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Power-strapped southern states fight for slice of Kudankulam pie

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SummaryAP was not in favour of taking power when the construction of nuclear plant began in 2002.

With the 1,000 MWe (mega watt electrical) first unit of the Kudankulam nuclear project scheduled to be commissioned next month, a slugfest has erupted among the power-starved southern states to ensure that new claimants are kept out and their share of electricity from the atomic project is hiked.

Andhra Pradesh, which curiously turned down its allocation of 530 MWe of power from the upcoming 2,000 MWe station (two units of 1,000 MWe) when the share of the generated electricity was initially firmed up nearly a decade ago, has now stepped up its demand for access to the Centre’s 300 MWe “unallocated” quota (see chart).

But Tamil Nadu, the host state and biggest beneficiary, is lobbying hard to completely exclude Andhra Pradesh from the “unallocated quota”, having already manage to extricate an additional 100 MWe under this head for having supported the Centre in quelling the local agitations. Tamil Nadu has also renewed its demand that Kerala should not get any share of electricity from the project, stating that the latter is principally opposed to nuclear power.

Meanwhile, Karnataka has petitioned the Centre, saying it is a bigger state and should get its “fair” entitlement from the project, pointing to the lion’s share going to Tamil Nadu.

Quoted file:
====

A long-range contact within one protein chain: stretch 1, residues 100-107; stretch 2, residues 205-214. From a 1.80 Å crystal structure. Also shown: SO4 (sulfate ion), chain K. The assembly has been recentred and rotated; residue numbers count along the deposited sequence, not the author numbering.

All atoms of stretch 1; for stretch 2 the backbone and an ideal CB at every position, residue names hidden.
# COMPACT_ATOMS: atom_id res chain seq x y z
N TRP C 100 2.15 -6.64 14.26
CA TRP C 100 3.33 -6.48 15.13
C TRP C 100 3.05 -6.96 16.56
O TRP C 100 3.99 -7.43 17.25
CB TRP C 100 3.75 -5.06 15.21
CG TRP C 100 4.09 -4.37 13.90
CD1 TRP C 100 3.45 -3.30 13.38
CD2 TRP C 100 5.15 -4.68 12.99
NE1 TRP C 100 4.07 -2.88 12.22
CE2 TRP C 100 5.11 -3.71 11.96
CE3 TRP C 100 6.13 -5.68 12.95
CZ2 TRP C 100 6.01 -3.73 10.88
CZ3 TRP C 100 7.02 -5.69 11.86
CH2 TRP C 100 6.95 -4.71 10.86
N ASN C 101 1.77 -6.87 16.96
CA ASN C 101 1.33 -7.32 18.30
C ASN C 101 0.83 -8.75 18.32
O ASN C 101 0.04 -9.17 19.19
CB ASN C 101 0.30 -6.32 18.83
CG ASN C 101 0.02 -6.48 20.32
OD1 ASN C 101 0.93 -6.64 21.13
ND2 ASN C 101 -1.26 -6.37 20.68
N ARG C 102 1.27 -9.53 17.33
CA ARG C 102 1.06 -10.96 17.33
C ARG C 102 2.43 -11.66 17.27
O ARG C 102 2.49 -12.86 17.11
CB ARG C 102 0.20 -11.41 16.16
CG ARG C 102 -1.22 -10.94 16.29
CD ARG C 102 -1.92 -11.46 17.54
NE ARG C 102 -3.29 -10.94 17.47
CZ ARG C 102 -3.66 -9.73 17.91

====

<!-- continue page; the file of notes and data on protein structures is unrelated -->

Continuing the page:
“Andhra Pradesh was not in favour of taking power when the construction of the nuclear power plant began in 2002-03. The state was tentatively allocated 530 MWe power from the project but APTRANSCO (Andhra Pradesh’s state-owned power utility) expressed unwillingness, and thus the power was re-distributed among other states,” said a government official involved in the exercise.

In the early part of the last decade, Andhra Pradesh was betting heavily on setting up gas-based capacity, most of which is now struggling for want of fuel.

According to an order issued by the union power ministry in 2007, Andhra Pradesh is the only southern state excluded from the allocations. Now that the plant is about to be commissioned, it has suddenly sought a share. “Based on the request of Andhra Pradesh, 100 MWe of power from NTPC’s thermal stations of the eastern region was allocated to the state in July 2012. Andhra Pradesh’s request for electricity from Kudankulam is still under negotiation but Tamil Nadu has vehemently opposed it,” said the official.

The scramble for maximising allocations from Kudankulam comes at a time when southern states are struggling to tide over debilitating electricity shortages. The lack of adequate grid interconnection between the southern region and the rest of the country has compounded the problem. Central Electricity Authority (CEA) estimates for April suggest the energy deficit (the difference between demand and supply of electricity) for the southern region was 18.1 per cent compared to a national average of 8.3 per cent. In Andhra Pradesh, the deficit was a high 20.5 per cent, in Karnataka 17.8 per cent, Tamil Nadu 19.4 per cent and in Kerala it was 3.2 per cent during the month.

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